The Importance of Protein for People with Diabetes by Splenda

Protein is one of the three macronutrients that make up the foods we eat—the other two are carbohydrate and fat. Protein, carbohydrate, and fat are essential nutrients, meaning they each play a vital role in the human body. Protein’s job is to make and repair our body’s cells, which is important for growth, muscle-building, and skin-healing.

The Importance of Protein for People with Diabetes Unfortunately, many people with diabetes have trouble getting enough protein or consuming it in healthy ways. A recent study showed that half of the adults with diabetes who were surveyed did not consume the daily recommended amount of protein, which is 0.8g/kg of body weight. The adults who did not meet protein recommendations had significantly poorer diet quality and did not meet recommended nutrient intakes according to the Dietary Guidelines for Americans. They also had a significantly higher number of physical limitations, including trouble standing for long periods, kneeling, and pushing or pulling large objects.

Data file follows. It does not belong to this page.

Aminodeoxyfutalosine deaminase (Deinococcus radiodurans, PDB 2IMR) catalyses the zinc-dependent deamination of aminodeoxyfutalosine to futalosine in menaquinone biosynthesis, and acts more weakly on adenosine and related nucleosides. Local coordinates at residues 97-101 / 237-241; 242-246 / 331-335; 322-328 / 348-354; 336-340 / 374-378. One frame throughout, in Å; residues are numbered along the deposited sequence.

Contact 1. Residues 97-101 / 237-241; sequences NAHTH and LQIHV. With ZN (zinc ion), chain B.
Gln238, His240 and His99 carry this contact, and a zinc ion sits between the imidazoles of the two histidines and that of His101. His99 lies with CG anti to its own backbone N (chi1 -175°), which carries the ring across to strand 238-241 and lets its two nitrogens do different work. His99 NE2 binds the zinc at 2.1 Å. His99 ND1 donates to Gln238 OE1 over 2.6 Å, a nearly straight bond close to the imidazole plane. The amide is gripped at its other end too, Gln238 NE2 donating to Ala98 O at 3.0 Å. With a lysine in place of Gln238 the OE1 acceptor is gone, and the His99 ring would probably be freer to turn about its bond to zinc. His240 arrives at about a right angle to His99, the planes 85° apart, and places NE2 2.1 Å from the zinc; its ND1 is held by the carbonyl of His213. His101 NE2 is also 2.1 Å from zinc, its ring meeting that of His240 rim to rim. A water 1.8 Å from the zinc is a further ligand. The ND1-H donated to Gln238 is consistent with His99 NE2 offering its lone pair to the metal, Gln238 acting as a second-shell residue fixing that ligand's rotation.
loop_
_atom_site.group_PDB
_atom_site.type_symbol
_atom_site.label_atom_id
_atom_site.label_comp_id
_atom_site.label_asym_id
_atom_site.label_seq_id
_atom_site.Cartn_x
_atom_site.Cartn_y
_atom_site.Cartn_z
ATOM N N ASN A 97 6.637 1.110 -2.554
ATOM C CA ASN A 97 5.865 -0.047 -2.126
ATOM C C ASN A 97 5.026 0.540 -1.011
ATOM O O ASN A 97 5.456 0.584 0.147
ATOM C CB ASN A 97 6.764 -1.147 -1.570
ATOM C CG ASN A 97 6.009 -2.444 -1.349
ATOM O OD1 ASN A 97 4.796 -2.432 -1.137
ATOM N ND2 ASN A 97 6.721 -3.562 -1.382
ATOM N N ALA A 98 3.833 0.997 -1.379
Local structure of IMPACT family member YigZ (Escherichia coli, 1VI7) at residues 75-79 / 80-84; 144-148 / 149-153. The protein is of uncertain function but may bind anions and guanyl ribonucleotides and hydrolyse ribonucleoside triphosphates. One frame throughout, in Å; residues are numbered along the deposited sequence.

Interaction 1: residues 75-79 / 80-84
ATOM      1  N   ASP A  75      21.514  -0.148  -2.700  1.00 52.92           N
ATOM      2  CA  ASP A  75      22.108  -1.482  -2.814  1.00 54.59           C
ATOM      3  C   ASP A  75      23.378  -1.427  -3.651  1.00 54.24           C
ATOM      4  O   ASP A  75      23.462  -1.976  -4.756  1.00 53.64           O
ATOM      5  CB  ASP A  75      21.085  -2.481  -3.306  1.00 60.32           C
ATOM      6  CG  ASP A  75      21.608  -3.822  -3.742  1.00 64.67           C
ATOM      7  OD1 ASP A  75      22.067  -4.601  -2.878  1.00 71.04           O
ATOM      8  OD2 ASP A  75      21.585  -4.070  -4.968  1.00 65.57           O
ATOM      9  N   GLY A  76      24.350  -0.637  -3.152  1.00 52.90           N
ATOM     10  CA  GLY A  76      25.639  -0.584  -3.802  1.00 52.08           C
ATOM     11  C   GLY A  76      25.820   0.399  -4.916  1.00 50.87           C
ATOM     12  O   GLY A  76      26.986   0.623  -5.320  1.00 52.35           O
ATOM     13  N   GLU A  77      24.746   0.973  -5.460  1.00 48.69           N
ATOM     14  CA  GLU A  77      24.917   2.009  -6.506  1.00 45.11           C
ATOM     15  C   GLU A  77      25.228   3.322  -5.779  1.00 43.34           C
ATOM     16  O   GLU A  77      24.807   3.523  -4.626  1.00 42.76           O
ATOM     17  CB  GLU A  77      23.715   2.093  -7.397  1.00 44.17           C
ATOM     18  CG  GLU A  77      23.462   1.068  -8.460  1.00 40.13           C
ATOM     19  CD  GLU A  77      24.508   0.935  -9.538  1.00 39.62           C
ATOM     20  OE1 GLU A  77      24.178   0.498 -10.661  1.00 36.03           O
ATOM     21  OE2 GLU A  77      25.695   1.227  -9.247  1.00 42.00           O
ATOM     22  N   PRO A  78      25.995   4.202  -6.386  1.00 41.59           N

It has been shown through previous studies that people with diabetes are more prone to muscle loss compared to people without diabetes. Given that protein is essential for building muscle, paying attention to protein intake is important for diabetes management. Something else to consider is that diabetes makes it difficult for skin to heal, making people with diabetes more prone to foot ulcers—which can lead to amputations if left untreated. Because protein helps skin heal, it’s important to get enough of it when managing diabetes.

How Much Protein Should Someone with Diabetes Eat?

The protein recommendation for people with diabetes is not much different from the general population, which is that adults should get a minimum of 0.8 grams of protein for every kilogram of body weight per day (10–35% of total calories). For example, this would mean that a 150-pound (68-kilogram) person should aim for a minimum of 55 grams of protein per day.

The average protein intake is 1–1.5 grams per kilogram of body weight per day (15–20% of total calories). Protein needs for people with diabetes and kidney disease can range from 0.8 to 2g/kg per day. Protein intake goals should be individualized based on a person’s current eating patterns, preferences, and weight goals.